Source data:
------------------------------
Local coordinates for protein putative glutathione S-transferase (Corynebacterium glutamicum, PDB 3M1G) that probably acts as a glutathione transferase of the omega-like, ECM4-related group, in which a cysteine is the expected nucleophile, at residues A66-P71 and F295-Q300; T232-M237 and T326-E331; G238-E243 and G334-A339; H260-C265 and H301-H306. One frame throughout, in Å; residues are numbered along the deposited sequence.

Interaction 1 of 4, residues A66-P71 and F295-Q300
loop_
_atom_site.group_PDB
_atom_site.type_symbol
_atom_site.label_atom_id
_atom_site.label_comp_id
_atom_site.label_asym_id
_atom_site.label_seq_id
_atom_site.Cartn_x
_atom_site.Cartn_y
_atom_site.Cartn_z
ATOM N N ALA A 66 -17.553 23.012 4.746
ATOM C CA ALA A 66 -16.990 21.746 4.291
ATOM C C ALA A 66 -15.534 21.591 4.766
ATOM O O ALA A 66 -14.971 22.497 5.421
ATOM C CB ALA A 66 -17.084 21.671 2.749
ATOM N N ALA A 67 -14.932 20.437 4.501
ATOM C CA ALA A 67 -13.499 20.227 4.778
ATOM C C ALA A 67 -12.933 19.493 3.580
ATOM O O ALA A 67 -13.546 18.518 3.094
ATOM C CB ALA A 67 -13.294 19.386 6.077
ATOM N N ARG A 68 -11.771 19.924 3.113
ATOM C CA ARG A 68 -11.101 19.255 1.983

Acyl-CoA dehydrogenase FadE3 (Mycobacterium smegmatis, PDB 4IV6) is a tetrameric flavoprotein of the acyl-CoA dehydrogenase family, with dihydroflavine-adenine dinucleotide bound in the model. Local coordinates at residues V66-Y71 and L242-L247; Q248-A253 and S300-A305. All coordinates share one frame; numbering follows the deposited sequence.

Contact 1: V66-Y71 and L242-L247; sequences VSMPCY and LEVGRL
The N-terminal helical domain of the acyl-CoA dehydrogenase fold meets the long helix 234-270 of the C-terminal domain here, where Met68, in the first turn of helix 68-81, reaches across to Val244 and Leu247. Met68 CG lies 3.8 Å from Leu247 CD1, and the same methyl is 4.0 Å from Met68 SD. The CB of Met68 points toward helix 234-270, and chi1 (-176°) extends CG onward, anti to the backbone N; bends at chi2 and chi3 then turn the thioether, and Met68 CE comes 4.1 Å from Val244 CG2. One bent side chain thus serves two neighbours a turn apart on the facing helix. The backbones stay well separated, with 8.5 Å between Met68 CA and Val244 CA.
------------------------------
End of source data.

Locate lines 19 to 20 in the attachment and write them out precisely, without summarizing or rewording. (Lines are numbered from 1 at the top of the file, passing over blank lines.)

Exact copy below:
ATOM C CA ALA A 67 -13.499 20.227 4.778
ATOM C C ALA A 67 -12.933 19.493 3.580